Reading through the article Everyone Has Invisible Bias. This Lesson Shows Students How to Recognize It (Jacquelyn Whiting). I immediately began to reflect on the story of Kyle who wanted nothing more than to show his teacher “I know what I’m going to say!” and so embarked on a quest to “seek only sources that validate that pre-formed position”. After the first few paragraphs I started to think to myself, “To what degree am I a Kyle?” When I find a food (or drink) that I really enjoy I often find myself Googling, “Is XYZ healthy?” To which I will usually scroll down through the endless warnings from baseless fake news sites such as the BBC, Mayo Clinic, and The American Heart Association until I find a source confirming that of course, the food (or drink) that I am consuming is fine for me, in fact, I should probably enjoy it more often than I currently do. I am, therefore, left with the conclusion that I might just be a bit of a Kyle.
Invisible bias is a prejudice that is unconscious and you may not realize you have. Whiting’s article talks about how many of these prejudices can affect the world around us. She references the article Girlhood Interrupted published by The Georgetown Law Center on Poverty and Inequality in 2017 when she states that, “adults see black girls as less innocent than white peers.” This is deeply troubling, particularly in education as, “Another study found that white teachers were 30 percent less likely than black teachers to predict a black student of theirs would graduate college.” We all run the risk of falling into the “bias confirmation trap” where, just as Kyle did, we actively search for information that confirms what we want to know and disregard the facts that we disagree with declaring them false.
I thought that the lesson Whiting described, a mad-libs approach to discovering bias, would be a highly engaging task for students. In particular, the impact language has on the tone of a paragraph would spark some deep conversations amongst students while, simultaneously, revealing some of their own biases. As I think again about my own invisible biases I am thinking more about how I use online sources to validate my own pre-formed ideas. I want to move away from being yet another Kyle and am prepared to explore sources that may disprove my own preformed opinions.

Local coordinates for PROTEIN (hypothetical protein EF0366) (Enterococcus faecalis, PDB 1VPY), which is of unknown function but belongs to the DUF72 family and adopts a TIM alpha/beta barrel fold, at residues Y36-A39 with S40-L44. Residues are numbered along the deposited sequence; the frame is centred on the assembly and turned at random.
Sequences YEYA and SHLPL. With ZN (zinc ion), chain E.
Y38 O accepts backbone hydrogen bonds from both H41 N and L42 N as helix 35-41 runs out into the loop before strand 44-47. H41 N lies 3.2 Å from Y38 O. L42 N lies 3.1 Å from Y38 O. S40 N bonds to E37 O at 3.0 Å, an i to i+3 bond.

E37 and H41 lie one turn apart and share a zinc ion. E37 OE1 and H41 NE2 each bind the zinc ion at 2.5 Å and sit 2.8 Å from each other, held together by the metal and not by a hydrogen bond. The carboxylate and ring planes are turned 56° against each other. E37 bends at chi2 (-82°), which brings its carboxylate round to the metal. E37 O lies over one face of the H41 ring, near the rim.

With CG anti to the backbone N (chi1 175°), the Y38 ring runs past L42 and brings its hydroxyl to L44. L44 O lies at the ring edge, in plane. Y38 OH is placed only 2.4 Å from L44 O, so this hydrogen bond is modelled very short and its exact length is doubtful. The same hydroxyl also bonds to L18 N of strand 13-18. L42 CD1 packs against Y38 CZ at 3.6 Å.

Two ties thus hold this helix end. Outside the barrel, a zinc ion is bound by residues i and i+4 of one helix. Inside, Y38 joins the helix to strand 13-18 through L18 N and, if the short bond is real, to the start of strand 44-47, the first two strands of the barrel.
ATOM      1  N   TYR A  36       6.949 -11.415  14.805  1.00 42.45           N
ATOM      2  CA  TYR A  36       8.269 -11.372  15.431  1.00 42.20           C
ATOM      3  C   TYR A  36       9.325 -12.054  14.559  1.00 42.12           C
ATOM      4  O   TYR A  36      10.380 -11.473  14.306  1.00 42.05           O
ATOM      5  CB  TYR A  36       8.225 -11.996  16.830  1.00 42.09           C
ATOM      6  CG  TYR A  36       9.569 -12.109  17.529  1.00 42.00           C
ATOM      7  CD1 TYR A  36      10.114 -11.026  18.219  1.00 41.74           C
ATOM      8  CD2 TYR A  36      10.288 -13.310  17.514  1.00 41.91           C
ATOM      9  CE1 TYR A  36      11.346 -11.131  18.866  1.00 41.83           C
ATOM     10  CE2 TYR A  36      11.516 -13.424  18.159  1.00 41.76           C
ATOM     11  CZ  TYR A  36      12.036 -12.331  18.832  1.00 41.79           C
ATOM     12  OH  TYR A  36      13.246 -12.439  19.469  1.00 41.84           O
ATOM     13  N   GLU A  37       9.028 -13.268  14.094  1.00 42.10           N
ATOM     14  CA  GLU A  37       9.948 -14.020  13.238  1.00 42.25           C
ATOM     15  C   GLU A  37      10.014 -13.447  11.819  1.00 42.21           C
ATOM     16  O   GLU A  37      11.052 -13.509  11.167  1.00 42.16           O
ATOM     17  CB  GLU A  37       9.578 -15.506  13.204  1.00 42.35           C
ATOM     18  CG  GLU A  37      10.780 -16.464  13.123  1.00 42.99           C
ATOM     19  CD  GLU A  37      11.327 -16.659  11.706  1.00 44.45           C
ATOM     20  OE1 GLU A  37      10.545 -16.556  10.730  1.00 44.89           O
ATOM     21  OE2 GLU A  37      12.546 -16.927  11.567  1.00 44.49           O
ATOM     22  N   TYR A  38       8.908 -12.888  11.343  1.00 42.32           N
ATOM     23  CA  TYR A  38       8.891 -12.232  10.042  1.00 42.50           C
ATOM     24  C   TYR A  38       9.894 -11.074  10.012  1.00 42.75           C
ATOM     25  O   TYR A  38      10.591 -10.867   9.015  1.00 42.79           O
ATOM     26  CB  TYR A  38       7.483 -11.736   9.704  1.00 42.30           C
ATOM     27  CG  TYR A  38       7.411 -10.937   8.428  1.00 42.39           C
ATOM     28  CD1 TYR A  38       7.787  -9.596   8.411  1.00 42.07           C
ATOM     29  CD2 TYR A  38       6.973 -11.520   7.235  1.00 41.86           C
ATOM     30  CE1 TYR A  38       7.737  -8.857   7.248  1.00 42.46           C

Antioxidants in red wine called polyphenols may help protect the lining of blood vessels in your heart. A polyphenol called resveratrol is one substance in red wine that’s gotten attention for its health benefits. – Mayo Clinic –Red wine and resveratrol: Good for your heart?
Truly, Madly, Deeply Learning
Reading through chapter 3 of A Rich Seam by Michael Fullan and Maria Langworthy made me think about how exciting it is to be an educator right now. Deep learning tasks lead to students constructing knowledge and then applying it to the world around them. The example of Dog River from the article is perfect for showing students taking action and using their knowledge. After learning about environmental issues 10th-grade students were tasked with doing something that could make a difference. The students chose to clean up their local river and created an action plan that helped build awareness about the levels of pollution. These opportunities to take learning beyond the classroom give students “authentic choice over what they learn and how they execute the learning.”
As part of their inquiry into digital citizenship, my fourth-grade students were tasked with creating videos that would teach their peers how to be good digital citizens and stay safe online. The students were given specific criteria for their videos and they then formed questions that they wanted their films to answer. They had control over their creations and it was great to see the students learning from each other as they put their creations together. There was a real sense of agency amongst the students and they were taking pride in their creations as it had a greater meaning to them than a simple written report.
I am excited to start integrating more deeper learning opportunities this year that tie into student’s ILP goals. I feel as though since the start of this year I have been focused on Old pedagogies, namely explicit, direct instruction without providing enough opportunity for students to apply that learning outside of the classroom. This is certainly something that has been on my mind this year and something I will be implementing next semester.